Dallas Movie Screening

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Thursday, August 22, 2019

After the Wedding

Writer/director Bart Fruendlich’s movie “After the Wedding,” adapted for English-speaking audiences from the Academy-Award nominated film “Efter Brylluppet” directed by Susanne Bier, is one of those films that’s better watched with little to no knowledge of its plot. It’s a movie that seems to be going in one direction before abruptly switching gears, taking a simplistic story and removing its outer shell to unveil the layers hidden beneath the surface.

The film opens with an establishing shot that comes to focus on Isabel (Michelle Williams) meditating with a group of children. Isabel is an American who has settled in India, finding fulfillment in her role as an orphanage director. When her colleague Preena (Anjula Bedi) receives a letter requesting that Isabel come to New York City to meet with a prospective donor, she initially refuses. The orphanage, having trouble gathering donations and supplies, needs money but Isabel doesn’t want to leave, wishing to send Preena in her place. At the insistence of the donor, she finally relents, reluctantly accepting the invitation due to their trouble gathering funds.

Here, “After the Wedding” introduces viewers to the donor, Theresa Young (Julianne Moore), a self-made millionaire. If it’s not apparent from the way Isabel and Preena discussed this mysterious benefactor with each other before her introduction, these are two women who are seemingly polar opposites. Isabel is presented as earthy (calm, serene, content with her life and her work) whereas Theresa is shown to be an enterprising business woman. She’s introduced as she handles a business call, firmly and surely giving out her instructions before just as assuredly shifts her focus once she’s with her twin boys, Otto (Azhy Robertson) and Theo (Tre Ryder), and her artist husband, Oscar (Billy Crudup).

Isabel has arrived in New York City on the day before Theresa’s daughter, Grace (Abby Quinn), is to be married to one of Theresa’s rising young executives, Jonathan (Alex Esola). The always-insistent Theresa convinces Isabel to attend. Grace and Jonathan’s wedding winds up being the catalyst that takes the film in its new direction.

The script is well-thought out, exploring the different angles and motivations of the characters but it’s this same characteristic that causes the movie to have poor pacing. “After the Wedding” seems to be moving toward a conclusion multiple times before it finally does reach its end. Just as it seems Fruendlich is wrapping things up, another plot point is expanded upon. This often causes scenes to feel repetitive. Although they might be presenting something for the first time, it’s not something that hasn’t already been implied.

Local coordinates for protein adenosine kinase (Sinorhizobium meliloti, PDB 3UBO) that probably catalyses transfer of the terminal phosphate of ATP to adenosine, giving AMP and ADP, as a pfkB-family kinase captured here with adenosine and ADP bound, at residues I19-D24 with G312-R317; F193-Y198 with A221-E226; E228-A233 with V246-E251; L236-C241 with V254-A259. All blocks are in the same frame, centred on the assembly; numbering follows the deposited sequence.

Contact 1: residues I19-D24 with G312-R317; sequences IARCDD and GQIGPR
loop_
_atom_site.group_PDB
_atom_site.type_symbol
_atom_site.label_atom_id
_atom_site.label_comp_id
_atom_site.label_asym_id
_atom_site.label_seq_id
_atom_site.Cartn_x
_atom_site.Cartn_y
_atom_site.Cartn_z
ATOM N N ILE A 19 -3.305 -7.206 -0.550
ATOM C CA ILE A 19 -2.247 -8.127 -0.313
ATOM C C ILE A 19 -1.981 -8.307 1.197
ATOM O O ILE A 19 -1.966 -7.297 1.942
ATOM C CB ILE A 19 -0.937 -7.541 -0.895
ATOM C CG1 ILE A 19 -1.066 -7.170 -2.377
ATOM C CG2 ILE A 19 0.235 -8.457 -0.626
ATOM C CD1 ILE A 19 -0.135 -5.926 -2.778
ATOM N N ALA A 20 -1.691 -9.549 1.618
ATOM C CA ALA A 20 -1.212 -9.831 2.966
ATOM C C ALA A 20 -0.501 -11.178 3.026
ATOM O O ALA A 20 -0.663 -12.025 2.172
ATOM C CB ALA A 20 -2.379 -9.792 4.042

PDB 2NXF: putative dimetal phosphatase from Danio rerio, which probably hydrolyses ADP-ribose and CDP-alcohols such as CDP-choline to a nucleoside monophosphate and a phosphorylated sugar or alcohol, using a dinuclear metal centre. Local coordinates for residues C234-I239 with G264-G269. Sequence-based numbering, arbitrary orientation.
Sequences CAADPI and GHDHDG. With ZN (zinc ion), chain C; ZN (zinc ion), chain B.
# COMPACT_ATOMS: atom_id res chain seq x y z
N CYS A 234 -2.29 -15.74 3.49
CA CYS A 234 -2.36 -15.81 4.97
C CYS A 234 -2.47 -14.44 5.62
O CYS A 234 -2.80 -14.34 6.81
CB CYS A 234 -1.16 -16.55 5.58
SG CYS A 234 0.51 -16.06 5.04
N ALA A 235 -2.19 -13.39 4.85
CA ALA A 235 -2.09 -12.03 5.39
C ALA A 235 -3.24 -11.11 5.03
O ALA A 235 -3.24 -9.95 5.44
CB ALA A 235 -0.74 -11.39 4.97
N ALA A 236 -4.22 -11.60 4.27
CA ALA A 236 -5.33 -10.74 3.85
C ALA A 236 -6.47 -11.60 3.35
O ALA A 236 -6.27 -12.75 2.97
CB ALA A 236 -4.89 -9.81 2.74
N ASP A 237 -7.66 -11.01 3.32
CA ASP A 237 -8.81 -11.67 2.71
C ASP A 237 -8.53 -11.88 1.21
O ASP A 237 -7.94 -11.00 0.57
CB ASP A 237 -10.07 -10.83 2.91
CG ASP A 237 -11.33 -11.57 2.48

Fruendlich inserts a bird motif throughout the movie. Theresa finds a damaged bird’s nest complete with cracked eggs by a fallen tree on her property and Isabel often refers to birds when talking with Jai (Vir Pachisia), a young boy living in the orphanage who she has bonded with, offering a metaphor for the two central characters. The frequency with which it is inserted causes the metaphor to feel shoe-horned into the picture, perhaps inserted to make the film feel deeper.

The actors do a fine job with their portrayals though at times they can veer into over-acting, causing a handful of the film’s scenes to come across as forced. Michele Williams is best among the cast, finely conveying her character’s emotions and drive. Abby Quinn is also quite good, showing a character who’s at a vulnerable stage in her life, realizing that her decision to get married might not have been the right one. While Moore’s performance is mostly good there is a scene between her and Crudup at the film’s conclusion that should have been left on the cutting room floor, a distractingly forced scene attempting to deal with their shared grief.

“After the Wedding” is a film that unfortunately overstays its welcome, ending on a shot that mirrors that of the opening. Initially compelling before dissolving into overwrought drama, this is a story that’s not as tightly told as it could be, meandering its way to its conclusion.
(Review by Bret Oswald)

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